'I'm afraid to lose my belongings': How to have an amicable divorce

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"We both agree, but I am afraid to lose my belongings."
"We both agree, but I am afraid to lose my belongings."

Not matter how hard couples try, sometimes marriage and relationships don't survive. Then comes the splitting up part, which includes dividing up a lifetime together.

This can be very difficult to do, and more so when one party feels they are entitled to more than they are getting.

The South African courts have this covered, but approaching a lawyer for advice is pricey, so sometimes Parent24 reaches out to find expert answers to our readers questions.

Like this father of two who wrote to say he wants to leave his wife, but is afraid he will lose everything if he does. 

Read his plea here, and some sensible advice below...

Dear Parent24,

I am a father from the Eastern Cape. I want to divorce my wife.

We both agree, but I am afraid to lose my belongings.

I have a car and I am working. I have house, but we agreed that she does not want anything from me beside supporting my two children. 

Will the court agree with our decision? 

Thank you. 

Also read: What does it cost to get divorced in South Africa?

We asked Rushka Lee Pedro, the Johannesburg based Divorce Mediator and founder of Minor Impact, to explain how this couple can get the divorce they want.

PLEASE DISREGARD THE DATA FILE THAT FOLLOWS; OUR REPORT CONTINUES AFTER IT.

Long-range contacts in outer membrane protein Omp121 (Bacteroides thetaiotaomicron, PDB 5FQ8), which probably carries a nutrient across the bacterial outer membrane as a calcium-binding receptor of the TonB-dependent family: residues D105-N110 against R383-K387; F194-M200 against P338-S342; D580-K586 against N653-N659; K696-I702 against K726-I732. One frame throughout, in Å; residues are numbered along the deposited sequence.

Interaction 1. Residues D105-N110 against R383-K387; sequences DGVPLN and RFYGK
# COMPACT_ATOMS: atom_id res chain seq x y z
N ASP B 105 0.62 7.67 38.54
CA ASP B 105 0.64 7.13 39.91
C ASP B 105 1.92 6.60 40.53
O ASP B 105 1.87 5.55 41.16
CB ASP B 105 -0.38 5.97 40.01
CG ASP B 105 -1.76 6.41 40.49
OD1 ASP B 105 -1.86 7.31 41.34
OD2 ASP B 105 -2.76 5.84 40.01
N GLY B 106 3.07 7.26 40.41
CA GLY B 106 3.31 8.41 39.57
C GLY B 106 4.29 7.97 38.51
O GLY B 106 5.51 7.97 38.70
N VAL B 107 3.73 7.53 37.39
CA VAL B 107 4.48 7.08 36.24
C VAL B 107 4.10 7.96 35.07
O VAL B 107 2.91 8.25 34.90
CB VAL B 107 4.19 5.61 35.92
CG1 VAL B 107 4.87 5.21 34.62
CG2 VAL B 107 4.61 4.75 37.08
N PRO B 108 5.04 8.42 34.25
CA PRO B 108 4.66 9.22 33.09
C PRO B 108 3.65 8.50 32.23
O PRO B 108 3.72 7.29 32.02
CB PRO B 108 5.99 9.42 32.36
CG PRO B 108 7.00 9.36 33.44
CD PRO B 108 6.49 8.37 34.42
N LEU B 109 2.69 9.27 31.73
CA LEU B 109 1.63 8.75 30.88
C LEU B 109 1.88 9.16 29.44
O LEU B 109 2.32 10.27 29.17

"Firstly we need to determine 'how' they are married. The automatic marriage regime in South Africa is ICOP (in community of property) which loosely translates to 50/50 split," she explains. 

In order to get a divorce decree, one would approach the court with an 'uncontested' divorce application, with a rough draft of what they've both agreed upon.

"As per this situation," Pedro says, "he agrees to pay X amount (based on his income) per month, per child if he keeps his belongings."  

Also read: How to get a DIY divorce in South Africa

The process will take longer if anyone changes their mind during the process because it will change from an uncontested divorce to a contested divorce.

This will imply that everyone would have to declare all their assets and liabilities accordingly for the court to calculate how much of everything each party is entitled to. 

"As long as there is a fair level of understanding and integrity during the private negotiations between the two parties, before approaching the court, " she explains, " this will be seen as an amicable, uncontested divorce."  

They will need their ID's, marriage certificate and the rough draft of their agreement for the courts to set a date for them to appear in front of the magistrate to approve and issue them with a decree of divorce. 

Stuck in a similar situation? We can help!

Share your divorce-based questions and stories with us, and we could publish them. Anonymous contributions are welcome

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